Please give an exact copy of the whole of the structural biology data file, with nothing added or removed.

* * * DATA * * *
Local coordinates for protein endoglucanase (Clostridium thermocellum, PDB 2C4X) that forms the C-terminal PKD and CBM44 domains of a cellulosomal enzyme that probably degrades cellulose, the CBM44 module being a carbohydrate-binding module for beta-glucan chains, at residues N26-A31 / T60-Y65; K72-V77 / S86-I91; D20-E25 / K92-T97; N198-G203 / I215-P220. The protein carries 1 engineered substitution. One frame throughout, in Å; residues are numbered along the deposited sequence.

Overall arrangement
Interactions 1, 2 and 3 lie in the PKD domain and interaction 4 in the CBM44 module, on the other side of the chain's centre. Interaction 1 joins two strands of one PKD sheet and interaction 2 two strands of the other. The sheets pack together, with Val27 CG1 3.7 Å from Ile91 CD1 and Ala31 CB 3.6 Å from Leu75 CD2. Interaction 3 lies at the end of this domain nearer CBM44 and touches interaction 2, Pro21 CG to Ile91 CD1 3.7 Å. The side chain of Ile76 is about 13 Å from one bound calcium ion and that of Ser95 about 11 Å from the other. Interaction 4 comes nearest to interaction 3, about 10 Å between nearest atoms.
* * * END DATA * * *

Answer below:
Local coordinates for protein endoglucanase (Clostridium thermocellum, PDB 2C4X) that forms the C-terminal PKD and CBM44 domains of a cellulosomal enzyme that probably degrades cellulose, the CBM44 module being a carbohydrate-binding module for beta-glucan chains, at residues N26-A31 / T60-Y65; K72-V77 / S86-I91; D20-E25 / K92-T97; N198-G203 / I215-P220. The protein carries 1 engineered substitution. One frame throughout, in Å; residues are numbered along the deposited sequence.

Overall arrangement
Interactions 1, 2 and 3 lie in the PKD domain and interaction 4 in the CBM44 module, on the other side of the chain's centre. Interaction 1 joins two strands of one PKD sheet and interaction 2 two strands of the other. The sheets pack together, with Val27 CG1 3.7 Å from Ile91 CD1 and Ala31 CB 3.6 Å from Leu75 CD2. Interaction 3 lies at the end of this domain nearer CBM44 and touches interaction 2, Pro21 CG to Ile91 CD1 3.7 Å. The side chain of Ile76 is about 13 Å from one bound calcium ion and that of Ser95 about 11 Å from the other. Interaction 4 comes nearest to interaction 3, about 10 Å between nearest atoms.